I would say for the most part, yes, it was that dire. Washington's army by early December of 1776 was hemorrhaging men and supplies at a rate that could not be sustained. His army of nearly 20,000 men had been beaten continually from pretty much the spring of 1776 straight until Christmas 1776, and by that point had only a couple of thousand soldiers still fit for duty. Many had run off, been killed or captured, and British General Howe was on the other side of the Delaware River with 20,000 well-fed, well-supplied, well-rested soldiers to chase Washington with.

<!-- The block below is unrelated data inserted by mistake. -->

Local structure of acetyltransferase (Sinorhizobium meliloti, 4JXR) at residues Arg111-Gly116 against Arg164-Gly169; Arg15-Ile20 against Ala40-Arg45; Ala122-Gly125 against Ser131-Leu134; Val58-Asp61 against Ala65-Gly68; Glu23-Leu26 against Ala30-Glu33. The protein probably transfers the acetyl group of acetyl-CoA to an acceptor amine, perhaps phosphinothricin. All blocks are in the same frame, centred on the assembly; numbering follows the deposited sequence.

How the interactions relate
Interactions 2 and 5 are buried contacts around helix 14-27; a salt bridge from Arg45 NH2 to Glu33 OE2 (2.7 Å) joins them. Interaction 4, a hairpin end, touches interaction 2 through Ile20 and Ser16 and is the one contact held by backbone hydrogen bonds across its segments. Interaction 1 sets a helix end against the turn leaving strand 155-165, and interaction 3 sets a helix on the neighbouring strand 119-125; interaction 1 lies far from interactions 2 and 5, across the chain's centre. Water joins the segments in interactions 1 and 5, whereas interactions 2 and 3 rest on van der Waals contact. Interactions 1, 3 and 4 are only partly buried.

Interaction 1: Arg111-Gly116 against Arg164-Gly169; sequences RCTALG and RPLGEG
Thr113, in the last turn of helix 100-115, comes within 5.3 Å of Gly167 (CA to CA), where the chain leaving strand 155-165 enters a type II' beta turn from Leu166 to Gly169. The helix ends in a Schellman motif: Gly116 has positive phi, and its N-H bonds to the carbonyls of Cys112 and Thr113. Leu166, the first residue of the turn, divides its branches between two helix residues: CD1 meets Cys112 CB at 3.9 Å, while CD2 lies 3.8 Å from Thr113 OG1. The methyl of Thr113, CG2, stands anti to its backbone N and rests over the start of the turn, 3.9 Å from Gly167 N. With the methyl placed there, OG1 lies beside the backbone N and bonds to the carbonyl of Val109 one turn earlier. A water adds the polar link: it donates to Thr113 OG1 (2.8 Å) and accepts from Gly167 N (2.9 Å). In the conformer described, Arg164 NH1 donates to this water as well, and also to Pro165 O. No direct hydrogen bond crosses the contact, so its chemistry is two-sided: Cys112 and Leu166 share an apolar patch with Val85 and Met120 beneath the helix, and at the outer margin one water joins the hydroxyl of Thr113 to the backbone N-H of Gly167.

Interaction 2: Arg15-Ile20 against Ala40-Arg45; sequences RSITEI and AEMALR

What's more, the enlistments were up on December 31st, and those not already done with their service could simply hang out a few more days and go home with their commitment honored. To top it off, Washington had lost a couple of his better commanders to British capture or surrender in the weeks before the Battle for Trenton, and he was down to 18 cannons.
All of that being said, I think American History books do lean a little towards the dramatic if not outright propaganda at times, overlooking Washington's flaws and mistakes in favor of having a national founder and hero.